The Wall Street Journal published their annual Technology Innovation awards. This year the Journal received 597 applications from companies, organizations and individuals in 30 countries. A panel from research institutions, venture-capital firms and other companies selected 49 awards according to three criteria:
- Does the innovation break with conventional ideas or processes in its field?
- Does it go beyond marginal improvements on something that already exists?
- Will it have a wide impact on future technology in its field or in other fields?
The first prizes in 17 categories highlight technology innovation trends globally:
Computing Systems: Lightfleet Corp, for a novel way of connecting computer processors, using beamed light instead of copper or fiber-optic wires. Lightfleet’s technology eliminates bottlenecks by replacing the wired switches typically used to manage these connections with a device that sends a data-carrying beam of light to all the nodes at once.
Consumer Electronics: Taiwan’s Industrial Technology Research Institutem, was the winner of the overall Gold award for its work in developing high-quality displays made from materials that can be bent or folded.
E-Commerce: Receivables Exchange LLC, for an online marketplace where small and midsize businesses can auction their receivables. Smaller companies don’t have the same access to financial markets that their larger counterparts do, so it’s especially difficult for them to raise short-term working capital. Taking out a loan backed by receivables’”known as factoring’”is common in some industries.
Energy: InEnTec LLC, for a process that uses high-temperature plasma gasification to produce synthetic fuel from municipal and industrial waste. The technology offers a cleaner alternative to using incinerators to burn garbage.
Environment: NanoH2O Inc., for a nanotechnology-based reverse-osmosis membrane that promises to reduce the cost of running a typical desalination plant by as much as 25%.
Health-Care IT: Software called Connect, developed by more than 20 federal agencies led by a program of the U.S. Department of Health and Human Services, for technology that enables health-care providers to exchange health information electronically.
Materials and Other Base Technologies: Novacem Ltd., for a new cement-making process that takes in more CO2 than it emits. The secret is using magnesium oxides instead of calcium carbonates, the main ingredient in Portland cement, the most common type.
Medical Devices: Zoom Focus Eyewear LLC, for eyeglasses that the wearer can manually adjust to give clear vision at any distance.
Medicine-Biotech: Counsyl Inc., for a genetic test for prospective parents.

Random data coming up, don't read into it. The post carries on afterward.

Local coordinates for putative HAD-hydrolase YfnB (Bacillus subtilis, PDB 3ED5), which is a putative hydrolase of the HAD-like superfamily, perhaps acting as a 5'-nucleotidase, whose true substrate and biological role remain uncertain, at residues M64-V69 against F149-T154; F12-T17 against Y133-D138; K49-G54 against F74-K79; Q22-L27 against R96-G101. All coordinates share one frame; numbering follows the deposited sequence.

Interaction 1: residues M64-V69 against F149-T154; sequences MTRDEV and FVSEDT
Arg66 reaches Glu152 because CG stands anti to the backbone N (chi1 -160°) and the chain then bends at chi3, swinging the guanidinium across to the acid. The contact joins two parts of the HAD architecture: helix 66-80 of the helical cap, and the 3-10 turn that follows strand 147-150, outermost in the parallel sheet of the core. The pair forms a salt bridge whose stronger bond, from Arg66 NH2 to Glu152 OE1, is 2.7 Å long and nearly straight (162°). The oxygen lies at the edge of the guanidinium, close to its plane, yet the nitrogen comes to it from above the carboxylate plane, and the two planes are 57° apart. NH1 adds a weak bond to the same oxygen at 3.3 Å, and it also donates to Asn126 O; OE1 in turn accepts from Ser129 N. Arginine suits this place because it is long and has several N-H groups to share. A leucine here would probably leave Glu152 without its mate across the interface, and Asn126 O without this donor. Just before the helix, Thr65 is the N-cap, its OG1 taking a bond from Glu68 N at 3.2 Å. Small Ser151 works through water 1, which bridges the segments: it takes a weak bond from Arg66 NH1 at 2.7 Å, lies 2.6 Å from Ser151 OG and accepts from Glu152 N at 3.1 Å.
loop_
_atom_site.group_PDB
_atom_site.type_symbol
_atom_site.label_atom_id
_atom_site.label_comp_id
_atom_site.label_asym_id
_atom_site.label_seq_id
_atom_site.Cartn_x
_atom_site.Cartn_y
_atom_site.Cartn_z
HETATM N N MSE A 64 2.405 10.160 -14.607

Network/Internet Technologies/Broadband: Vidyo Inc., for its technology for delivering high-quality videoconferencing over the Internet or cellular networks at a fraction of the cost of dedicated “telepresence” systems.
Network Security: Symantec Corp., for a new way to head off malware’”viruses, worms, spyware, Trojan horses – threats: “reputation-based” technology that examines the usage patterns of millions of computers to spot dangers that traditional security products typically miss.
Physical Security: BriefCam Ltd., for a Video Synopsis, which enables a viewer to browse a day’s worth of recording in just a few minutes by creating a summary of all the activities captured by a camera.
Robotics: Liquid Robotics Inc., for developing an unmanned seagoing craft propelled by the power of ocean waves. Most unmanned ocean craft can remain at sea for only a short time, relying on batteries to power propellers or pumps. Thanks to its propulsion system, Liquid Robotics’ Wave Glider avoids those limits.
Semiconductors: Visage Technologies Inc., for an image sensor for digital cameras that uses semiconducting nanocrystals to capture far more light than traditional sensors.
Software: Unity Technologies, for a set of game-development tools that make it cheap and easy to create three-dimensional interactive content, including games, training simulations and medical visualizations, for a range of devices from cellphones to game systems.
Technology Design: Gavin Thomson Design Ltd., for the design of a set of three saucepans that nest one inside the other. The largest pan snugly holds the next smaller pan, which holds the smallest one; each permanently attached handle rests inside the hollowed-out grip of the next larger pan, and the lids all fit on top.
Wireless: Ubiquisys Ltd., for a low-priced femtocell’”a small cellular base station for use indoors. Femtocells are designed to address two big, related problems: the poor cellphone coverage typically found inside a house, apartment or office building, and the growing congestion on cellular networks, aggravated by the explosion of data use on the latest smart phones.
Source: Wall Street Journal